The Guide to Closing Costs

Here's a breakdown of what buyers and sellers can expect to pay when closing on a home sale.

U.S. News & World Report

The Guide to Closing Costs

Business woman thinking account

From the home inspection to existing liens, who is responsible for paying which closing costs.(Getty Images)

The costs involved in buying and selling a home are often negotiable as part of the real estate deal. A buyer may be willing to offer the full asking price, as long as the seller is willing to cover the cost of a home inspection and deed transfer tax, for example.

Who pays certain fees can also depend on location – states have different real estate laws, and counties or cities may have their own standard practices for real estate transactions.

Here is a list of the closing costs buyers and sellers can expect in a real estate deal, followed by descriptions and who traditionally pays:

  • Deed transfer tax.
  • Recording fee.
  • Title search and title insurance.
  • Settlement fee.
  • Loan application fee.
  • Loan origination fee.
  • Points.
  • Home inspection.
  • Appraisal.
  • Survey.
  • Building or homeowners association fees.
  • Existing liens.
  • Real estate brokerage commissions.
  • Attorney’s fees.
  • Mortgage payoff penalty.

Transfer Tax

Who typically pays? Seller, buyer or both.

Often referred to as the deed transfer tax or real estate transfer tax, this is a required fee that's separate from property tax. The transfer tax is levied for the transfer of the deed to new ownership, and the buyer and seller may negotiate who covers the total cost.

You may find that separate transfer taxes for your state, county and city combine to a high amount; in some parts of the U.S., the taxes can reach nearly 5% of the purchase price. And in some cases, like New York state, that percentage increases with the home price. “Many people have renegotiated sale prices” as a result of this, says Tracie Golding, a licensed associate real estate broker for Stribling & Associates, a subsidiary of real estate brokerage Compass in New York City.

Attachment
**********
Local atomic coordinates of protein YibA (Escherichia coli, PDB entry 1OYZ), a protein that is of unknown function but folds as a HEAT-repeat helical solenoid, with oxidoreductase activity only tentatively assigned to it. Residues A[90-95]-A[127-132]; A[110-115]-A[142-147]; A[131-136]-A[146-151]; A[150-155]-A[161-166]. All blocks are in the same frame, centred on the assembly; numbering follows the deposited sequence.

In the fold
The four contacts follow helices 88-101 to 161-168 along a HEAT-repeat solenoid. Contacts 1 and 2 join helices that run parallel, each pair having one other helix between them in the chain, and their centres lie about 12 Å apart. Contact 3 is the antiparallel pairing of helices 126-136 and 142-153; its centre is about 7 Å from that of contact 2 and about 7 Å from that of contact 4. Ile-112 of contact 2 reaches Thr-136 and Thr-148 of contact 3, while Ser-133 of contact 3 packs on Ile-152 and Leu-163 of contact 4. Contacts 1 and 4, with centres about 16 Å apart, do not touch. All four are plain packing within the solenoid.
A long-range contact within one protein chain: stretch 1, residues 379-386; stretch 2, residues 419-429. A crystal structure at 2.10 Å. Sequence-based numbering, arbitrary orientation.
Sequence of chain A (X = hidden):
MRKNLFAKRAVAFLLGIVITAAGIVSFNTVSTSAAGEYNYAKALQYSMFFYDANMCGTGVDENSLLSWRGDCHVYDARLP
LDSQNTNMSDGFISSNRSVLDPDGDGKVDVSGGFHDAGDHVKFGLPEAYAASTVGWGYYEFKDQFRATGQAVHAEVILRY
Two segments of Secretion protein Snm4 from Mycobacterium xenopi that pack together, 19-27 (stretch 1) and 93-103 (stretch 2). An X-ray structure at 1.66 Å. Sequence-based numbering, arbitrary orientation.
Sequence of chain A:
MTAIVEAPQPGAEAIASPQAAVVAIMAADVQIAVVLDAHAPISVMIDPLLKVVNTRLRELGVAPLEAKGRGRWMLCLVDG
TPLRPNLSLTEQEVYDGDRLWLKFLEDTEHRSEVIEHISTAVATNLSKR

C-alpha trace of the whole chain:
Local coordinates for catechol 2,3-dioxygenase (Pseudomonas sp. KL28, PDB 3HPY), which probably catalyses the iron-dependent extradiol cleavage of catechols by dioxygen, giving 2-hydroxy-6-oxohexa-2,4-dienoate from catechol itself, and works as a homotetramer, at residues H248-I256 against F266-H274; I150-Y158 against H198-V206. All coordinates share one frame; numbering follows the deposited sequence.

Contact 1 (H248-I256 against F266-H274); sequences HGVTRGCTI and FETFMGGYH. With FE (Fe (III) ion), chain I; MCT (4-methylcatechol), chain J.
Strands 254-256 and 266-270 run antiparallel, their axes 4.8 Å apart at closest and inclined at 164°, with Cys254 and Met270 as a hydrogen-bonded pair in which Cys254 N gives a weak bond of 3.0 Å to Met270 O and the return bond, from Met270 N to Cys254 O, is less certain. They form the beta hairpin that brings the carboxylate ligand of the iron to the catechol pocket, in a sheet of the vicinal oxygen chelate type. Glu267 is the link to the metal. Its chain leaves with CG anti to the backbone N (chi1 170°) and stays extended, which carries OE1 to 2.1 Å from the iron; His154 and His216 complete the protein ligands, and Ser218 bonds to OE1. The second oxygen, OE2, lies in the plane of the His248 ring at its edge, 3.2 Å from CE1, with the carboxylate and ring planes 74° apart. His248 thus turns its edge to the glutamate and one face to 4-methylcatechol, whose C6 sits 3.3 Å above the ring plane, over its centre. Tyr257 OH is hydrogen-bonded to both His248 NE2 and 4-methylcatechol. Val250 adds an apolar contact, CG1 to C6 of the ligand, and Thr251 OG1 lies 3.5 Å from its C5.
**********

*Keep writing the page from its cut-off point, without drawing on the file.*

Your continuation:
Recording Fee

Who typically pays? The seller, buyer or both.

The recording fee can be levied by the state or local government to cover the cost of filing the deed and mortgage information in the public record. In many state and local governments throughout the U.S., the transfer tax and recording fee are one and the same, while others keep the two required payments separate. While the transfer tax is a percentage of the sale price, the recording fee is typically a flat amount. In Los Angeles, for example, the fee varies based on the document but ranges from $75 to $225. In Polk County, Iowa, on the other hand, the recording fee is $12 for the first page of a deed and $5 for each subsequent page.

Title Search and Title Insurance

Who typically pays? The buyer.

Before you take ownership of a property, it’s important to make sure there aren’t any existing liens or other claims of ownership. As John DeMarco, broker and owner of Re/Max 5 Star Realty in Hollywood, Florida, notes, "The sellers might not be aware that there is a lien on the property.”

Title insurance protects you from future claims to the property and often includes the cost of the title search. Homebuyers can purchase title insurance for their own protection at the same time they pay for title insurance for their lender, which is often a required step in getting a mortgage and similarly protects the lender from claims to the property.

The cost of title insurance varies based on the value of the property, but many homebuyers pay between $1,000 and $2,000.

While lenders and real estate agents often have title insurance companies they work with regularly, you can shop around for a title insurance company that you like better or one that charges lower fees.